In parallel, the authors are also developing techniques for communicating with organelles: in other words, sending them information and reading what they think. The authors plan to adapt tools from various scientific disciplines, such as bioengineering and[{” attribute=””>machine learning, as well as engineer new stimulation and recording devices.

Technology Brain Organoid Intelligence Infographic

Organoid intelligence requires diverse technologies to communicate with brain organoids infographic. Credit: Frontiers/John Hopkins University

“We developed a brain-computer interface device that is a kind of an EEG cap for organoids, which we presented in an article published last August. It is a flexible shell that is densely covered with tiny electrodes that can both pick up signals from the organoid, and transmit signals to it,” said Hartung.

The authors envision that eventually, OI would integrate a wide range of stimulation and recording tools. These will orchestrate interactions across networks of interconnected organoids that implement more complex computations.

Organoid intelligence could help prevent and treat neurological conditions

OI’s promise goes beyond computing and into medicine. Thanks to a groundbreaking technique developed by Noble Laureates John Gurdon and Shinya Yamanaka, brain organoids can be produced from adult tissues. This means that scientists can develop personalized brain organoids from skin samples of patients suffering from neural disorders, such as Alzheimer’s disease. They can then run multiple tests to investigate how genetic factors, medicines, and toxins influence these conditions.

Medical Research Organoid Intelligence Infographic

Organoid intelligence will advance medical research and innovation infographic. Credit: Frontiers/John Hopkins University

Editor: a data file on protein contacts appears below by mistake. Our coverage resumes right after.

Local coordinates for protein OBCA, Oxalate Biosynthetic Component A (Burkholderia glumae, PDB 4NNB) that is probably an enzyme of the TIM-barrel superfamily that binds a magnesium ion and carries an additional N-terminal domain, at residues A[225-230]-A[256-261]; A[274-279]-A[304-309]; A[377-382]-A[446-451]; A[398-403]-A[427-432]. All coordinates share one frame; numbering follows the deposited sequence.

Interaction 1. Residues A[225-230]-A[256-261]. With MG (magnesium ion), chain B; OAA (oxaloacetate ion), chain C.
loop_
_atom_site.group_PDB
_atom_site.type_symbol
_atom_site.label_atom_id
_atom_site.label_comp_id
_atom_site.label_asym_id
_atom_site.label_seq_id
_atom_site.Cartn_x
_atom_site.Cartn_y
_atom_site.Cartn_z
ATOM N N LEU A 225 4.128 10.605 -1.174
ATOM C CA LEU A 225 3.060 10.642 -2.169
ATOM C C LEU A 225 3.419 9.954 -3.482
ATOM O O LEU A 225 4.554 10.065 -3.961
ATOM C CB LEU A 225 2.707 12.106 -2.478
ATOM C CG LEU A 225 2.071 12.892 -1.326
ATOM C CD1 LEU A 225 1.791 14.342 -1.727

“With OI, we could study the cognitive aspects of neurological conditions as well,” Hartung said. “For example, we could compare memory formation in organoids derived from healthy people and from Alzheimer’s patients, and try to repair relative deficits. We could also use OI to test whether certain substances, such as pesticides, cause memory or learning problems.”

Taking ethical considerations into account

Creating human brain organoids that can learn, remember, and interact with their environment raises complex ethical questions. For example, could they develop consciousness, even in a rudimentary form? Could they experience pain or suffering? And what rights would people have concerning brain organoids made from their cells?

Organoid Intelligence Embedded Ethics Infographic

‘Embedded ethics’ will ensure responsible development of organoid intelligence infographic. Credit: Frontiers/John Hopkins University

The authors are acutely aware of these issues. “A key part of our vision is to develop OI in an ethical and socially responsible manner,” Hartung said. “For this reason, we have partnered with ethicists from the very beginning to establish an ‘embedded ethics’ approach. All ethical issues will be continuously assessed by teams made up of scientists, ethicists, and the public, as the research evolves.”

How far are we from the first organoid intelligence?

Even though OI is still in its infancy, a recently-published study by one of the article’s co-authors – Dr. Brett Kagan of the Cortical Labs – provides proof of concept. His team showed that a normal, flat brain cell culture can learn to play the video game Pong.

“Their team is already testing this with brain organoids,” Hartung added. “And I would say that replicating this experiment with organoids already fulfills the basic definition of OI. From here on, it’s just a matter of building the community, the tools, and the technologies to realize OI’s full potential,” he concluded.

Reference: “Organoid intelligence (OI): the new frontier in biocomputing and intelligence-in-a-dish” by Lena Smirnova, Brian S. Caffo, David H. Gracias, Qi Huang, Itzy E. Morales Pantoja, Bohao Tang, Donald J. Zack, Cynthia A. Berlinicke, J. Lomax Boyd, Timothy D. Harris, Erik C. Johnson, Brett J. Kagan, Jeffrey Kahn, Alysson R. Muotri, Barton L. Paulhamus, Jens C. Schwamborn, Jesse Plotkin, Alexander S. Szalay, Joshua T. Vogelstein, Paul F. Worley and Thomas Hartung, 27 February 2023, Frontiers in Science.
DOI: 10.3389/fsci.2023.1017235